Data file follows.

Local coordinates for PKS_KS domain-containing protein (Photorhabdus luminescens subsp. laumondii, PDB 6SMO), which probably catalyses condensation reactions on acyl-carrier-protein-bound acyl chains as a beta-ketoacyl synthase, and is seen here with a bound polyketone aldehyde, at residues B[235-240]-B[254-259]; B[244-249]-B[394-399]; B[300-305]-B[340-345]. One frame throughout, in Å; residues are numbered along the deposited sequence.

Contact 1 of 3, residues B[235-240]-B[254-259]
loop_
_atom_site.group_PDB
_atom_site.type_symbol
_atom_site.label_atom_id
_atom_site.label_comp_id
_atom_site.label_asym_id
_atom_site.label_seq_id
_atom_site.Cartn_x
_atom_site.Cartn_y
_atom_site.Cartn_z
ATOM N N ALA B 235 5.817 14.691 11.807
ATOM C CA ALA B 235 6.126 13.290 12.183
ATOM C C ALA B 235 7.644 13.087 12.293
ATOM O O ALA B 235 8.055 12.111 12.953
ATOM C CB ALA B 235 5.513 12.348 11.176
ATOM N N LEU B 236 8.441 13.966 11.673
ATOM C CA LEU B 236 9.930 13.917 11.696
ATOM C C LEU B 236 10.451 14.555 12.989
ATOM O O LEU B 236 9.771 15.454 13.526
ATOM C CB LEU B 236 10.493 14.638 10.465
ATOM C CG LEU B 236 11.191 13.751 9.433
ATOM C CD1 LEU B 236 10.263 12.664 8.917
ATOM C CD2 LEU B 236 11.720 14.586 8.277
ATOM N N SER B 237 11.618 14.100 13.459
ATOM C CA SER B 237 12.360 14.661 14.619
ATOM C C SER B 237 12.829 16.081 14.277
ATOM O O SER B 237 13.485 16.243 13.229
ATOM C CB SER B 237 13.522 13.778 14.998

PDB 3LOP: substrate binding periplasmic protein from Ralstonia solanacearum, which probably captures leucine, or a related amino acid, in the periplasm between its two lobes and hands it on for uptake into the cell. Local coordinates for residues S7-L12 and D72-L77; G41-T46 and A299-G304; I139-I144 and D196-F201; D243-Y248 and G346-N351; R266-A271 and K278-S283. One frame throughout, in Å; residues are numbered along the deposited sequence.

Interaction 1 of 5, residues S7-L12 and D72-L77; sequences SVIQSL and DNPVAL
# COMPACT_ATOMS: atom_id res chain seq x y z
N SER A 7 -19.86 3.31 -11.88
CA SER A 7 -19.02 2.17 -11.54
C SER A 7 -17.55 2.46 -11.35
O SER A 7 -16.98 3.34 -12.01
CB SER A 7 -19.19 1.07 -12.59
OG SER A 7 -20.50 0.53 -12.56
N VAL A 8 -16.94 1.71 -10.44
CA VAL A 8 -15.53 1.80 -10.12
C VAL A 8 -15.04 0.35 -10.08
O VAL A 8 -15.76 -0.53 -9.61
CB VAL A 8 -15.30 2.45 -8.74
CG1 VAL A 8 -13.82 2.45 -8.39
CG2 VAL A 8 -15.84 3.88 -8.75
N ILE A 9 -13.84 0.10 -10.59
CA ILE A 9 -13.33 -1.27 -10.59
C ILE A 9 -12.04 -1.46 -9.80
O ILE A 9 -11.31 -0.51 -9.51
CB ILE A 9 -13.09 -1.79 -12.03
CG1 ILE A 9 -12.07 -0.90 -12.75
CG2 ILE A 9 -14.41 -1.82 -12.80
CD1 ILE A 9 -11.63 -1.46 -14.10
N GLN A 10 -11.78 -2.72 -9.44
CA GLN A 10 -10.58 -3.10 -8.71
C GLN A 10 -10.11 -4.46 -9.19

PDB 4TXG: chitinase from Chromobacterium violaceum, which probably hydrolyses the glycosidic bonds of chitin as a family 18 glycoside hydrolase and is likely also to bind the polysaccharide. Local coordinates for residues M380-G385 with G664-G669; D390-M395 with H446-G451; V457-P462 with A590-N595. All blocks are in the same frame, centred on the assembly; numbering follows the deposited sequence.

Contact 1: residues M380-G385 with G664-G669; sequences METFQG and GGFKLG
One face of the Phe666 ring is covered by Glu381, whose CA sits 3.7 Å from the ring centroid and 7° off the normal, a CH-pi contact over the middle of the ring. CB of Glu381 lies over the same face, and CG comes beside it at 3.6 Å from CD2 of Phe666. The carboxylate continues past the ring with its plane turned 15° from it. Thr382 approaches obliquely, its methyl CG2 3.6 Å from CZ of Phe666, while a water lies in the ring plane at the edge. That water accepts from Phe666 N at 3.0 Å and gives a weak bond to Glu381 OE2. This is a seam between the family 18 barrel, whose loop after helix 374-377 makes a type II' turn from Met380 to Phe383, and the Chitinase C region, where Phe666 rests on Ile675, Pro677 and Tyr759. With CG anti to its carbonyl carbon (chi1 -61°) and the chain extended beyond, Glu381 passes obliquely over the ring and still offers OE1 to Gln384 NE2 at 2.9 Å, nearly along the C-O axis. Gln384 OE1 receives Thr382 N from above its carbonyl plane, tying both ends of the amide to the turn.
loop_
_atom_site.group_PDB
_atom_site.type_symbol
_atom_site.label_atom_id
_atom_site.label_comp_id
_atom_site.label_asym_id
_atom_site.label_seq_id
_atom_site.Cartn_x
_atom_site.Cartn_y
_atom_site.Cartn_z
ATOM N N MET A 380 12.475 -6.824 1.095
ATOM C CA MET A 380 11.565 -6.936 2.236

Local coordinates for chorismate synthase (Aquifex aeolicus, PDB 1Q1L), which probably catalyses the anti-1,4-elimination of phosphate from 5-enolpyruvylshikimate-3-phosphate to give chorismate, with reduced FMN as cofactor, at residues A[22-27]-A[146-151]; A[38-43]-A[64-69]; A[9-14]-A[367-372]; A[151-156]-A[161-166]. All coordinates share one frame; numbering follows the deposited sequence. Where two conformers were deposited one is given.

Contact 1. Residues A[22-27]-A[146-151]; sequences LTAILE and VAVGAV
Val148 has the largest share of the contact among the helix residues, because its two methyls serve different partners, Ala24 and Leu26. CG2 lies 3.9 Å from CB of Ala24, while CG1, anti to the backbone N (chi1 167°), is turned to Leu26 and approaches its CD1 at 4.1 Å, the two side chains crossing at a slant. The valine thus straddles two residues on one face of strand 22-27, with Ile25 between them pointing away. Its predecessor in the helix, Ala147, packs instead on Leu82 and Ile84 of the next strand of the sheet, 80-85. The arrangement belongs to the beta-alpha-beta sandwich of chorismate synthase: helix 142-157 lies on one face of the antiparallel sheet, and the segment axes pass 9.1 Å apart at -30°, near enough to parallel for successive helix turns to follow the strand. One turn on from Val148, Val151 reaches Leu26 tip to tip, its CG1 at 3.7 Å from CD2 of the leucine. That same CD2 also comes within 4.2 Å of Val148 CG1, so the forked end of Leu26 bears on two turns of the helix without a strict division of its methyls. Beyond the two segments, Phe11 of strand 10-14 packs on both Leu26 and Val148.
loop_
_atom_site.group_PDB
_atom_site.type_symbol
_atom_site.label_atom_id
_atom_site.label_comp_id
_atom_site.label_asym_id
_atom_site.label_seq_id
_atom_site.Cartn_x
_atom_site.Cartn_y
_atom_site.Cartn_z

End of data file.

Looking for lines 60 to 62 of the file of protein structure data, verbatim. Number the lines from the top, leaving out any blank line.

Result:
One face of the Phe666 ring is covered by Glu381, whose CA sits 3.7 Å from the ring centroid and 7° off the normal, a CH-pi contact over the middle of the ring. CB of Glu381 lies over the same face, and CG comes beside it at 3.6 Å from CD2 of Phe666. The carboxylate continues past the ring with its plane turned 15° from it. Thr382 approaches obliquely, its methyl CG2 3.6 Å from CZ of Phe666, while a water lies in the ring plane at the edge. That water accepts from Phe666 N at 3.0 Å and gives a weak bond to Glu381 OE2. This is a seam between the family 18 barrel, whose loop after helix 374-377 makes a type II' turn from Met380 to Phe383, and the Chitinase C region, where Phe666 rests on Ile675, Pro677 and Tyr759. With CG anti to its carbonyl carbon (chi1 -61°) and the chain extended beyond, Glu381 passes obliquely over the ring and still offers OE1 to Gln384 NE2 at 2.9 Å, nearly along the C-O axis. Gln384 OE1 receives Thr382 N from above its carbonyl plane, tying both ends of the amide to the turn.
loop_
_atom_site.group_PDB